We head off towards a quasi-stadium open grass field where all local festivals and events are held. We pick up two more students on the way – clinton, and Clinton*, an enthusiastic young math student of mine. When I introduced the math game 24 to Clinton’s class, most student confined themselves to the one dot cards, the easiest. Clinton only wanted to work on the three dots problems.

*I use the big C somewhat ironically because Clinton is physically the tiniest student in my class.

We run endless laps around the 300 meter grass track gaffing about anything and everything. It is the closest thing I have experienced to running high in Guyana. I find out that these kids wake up EARLY. 4:20 for Clinton, 4:30 for clinton, and a lazy 5:30 for Orlando. I can see clinton holding his left side and decide to call it a day. Not before we do some pull ups Clinton insists. We follow the pull ups with push ups,which I refuse to take part in for personal reasons. I show them exercises like the plank, and cobra they can do instead. I might yet turn these Guyanese into young yogis. The sun is now fully down and the mosquitoes start swarming.“Sir, you need to show us more exercises” from a voice I cannot pin in the darkness. They are interested in having a fitness club in the afternoons. I vacillate on making a commitment knowing how over-committed I already am between school and my basketball club. We’ll talk next week I say, wary but also euphoric about the possibility.

“Good night, good night” I say as I proceed into darkness. I smile and shake my head, ‘how can you say no to students who want to learn?’

Advertisements

4 Comments so far
Leave a comment

This is the warmest blog. I love your students and you are a great teacher. I smiled all the way through reading it.

Comment by mor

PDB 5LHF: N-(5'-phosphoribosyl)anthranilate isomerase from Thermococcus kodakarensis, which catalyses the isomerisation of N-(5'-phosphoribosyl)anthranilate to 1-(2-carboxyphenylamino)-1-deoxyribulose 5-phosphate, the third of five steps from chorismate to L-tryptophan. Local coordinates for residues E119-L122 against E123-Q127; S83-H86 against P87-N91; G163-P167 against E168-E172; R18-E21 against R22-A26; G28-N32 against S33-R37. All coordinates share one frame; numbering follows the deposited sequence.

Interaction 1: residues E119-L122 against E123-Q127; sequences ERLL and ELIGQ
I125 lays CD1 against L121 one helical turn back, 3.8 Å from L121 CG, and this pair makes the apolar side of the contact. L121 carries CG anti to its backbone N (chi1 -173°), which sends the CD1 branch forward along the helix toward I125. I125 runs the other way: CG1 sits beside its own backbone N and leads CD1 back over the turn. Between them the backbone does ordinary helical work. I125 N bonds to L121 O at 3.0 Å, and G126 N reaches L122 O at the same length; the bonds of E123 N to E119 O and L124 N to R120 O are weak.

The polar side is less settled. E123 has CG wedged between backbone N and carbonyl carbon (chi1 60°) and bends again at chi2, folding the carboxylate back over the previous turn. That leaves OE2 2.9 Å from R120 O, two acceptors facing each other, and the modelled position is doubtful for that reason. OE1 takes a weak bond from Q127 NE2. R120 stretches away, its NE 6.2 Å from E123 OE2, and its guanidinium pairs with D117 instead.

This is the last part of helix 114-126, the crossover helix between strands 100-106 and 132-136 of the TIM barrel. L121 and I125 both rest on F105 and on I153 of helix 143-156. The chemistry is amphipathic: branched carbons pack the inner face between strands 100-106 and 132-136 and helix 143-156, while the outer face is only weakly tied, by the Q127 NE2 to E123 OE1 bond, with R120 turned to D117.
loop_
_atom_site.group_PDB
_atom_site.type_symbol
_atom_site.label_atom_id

Hi Meeks,
I am enjoying your blogs!!! Your students sound so cute and funny and how they must love you!!! I think it’s so wonderful what you are doing over there, adding so much to these young peoples’ lives. I am looking forward to seeing you at Christmas and hearing some of your stories first hand. We really missed you at Thanksgiving. We all had a lot of laughs together. Joannna also shared her visit with you, with us. See you soon Meeks.
Take care of yourself.
Love, Aunt Audrey

Comment by Audrey Getzoff

Meeks – The best part of this blog is knowing the entire route to Settlement and the kids! I feel like I am right back walking with you at night, though when walking it seems that Clinton rides a bike instead of running along side you. Have fun!

Comment by your sister

Glad to hear that your sister enjoyed visiting you in Guyana. I was also reflecting that it is good to be able to see the scenery instead of just imagining what it might look like. Sounds like a truly magical night of running. You’d be surprised how much I respect what you are doing and envy the fact that you are staying in the same place connecting on a deeper level. I’ll probably leave for Colombia today having only spent a couple of weeks here in Venezuela seeing different cities. You get to discover if Orlando has other interests besides waking up at 5:30, materialism and joining a fitness club with you.

Comment by Spencer




Leave a Reply

Fill in your details below or click an icon to log in:

WordPress.com Logo

You are commenting using your WordPress.com account. Log Out / Change )

Twitter picture

You are commenting using your Twitter account. Log Out / Change )

Facebook photo

You are commenting using your Facebook account. Log Out / Change )

Google+ photo

You are commenting using your Google+ account. Log Out / Change )

Connecting to %s



%d bloggers like this: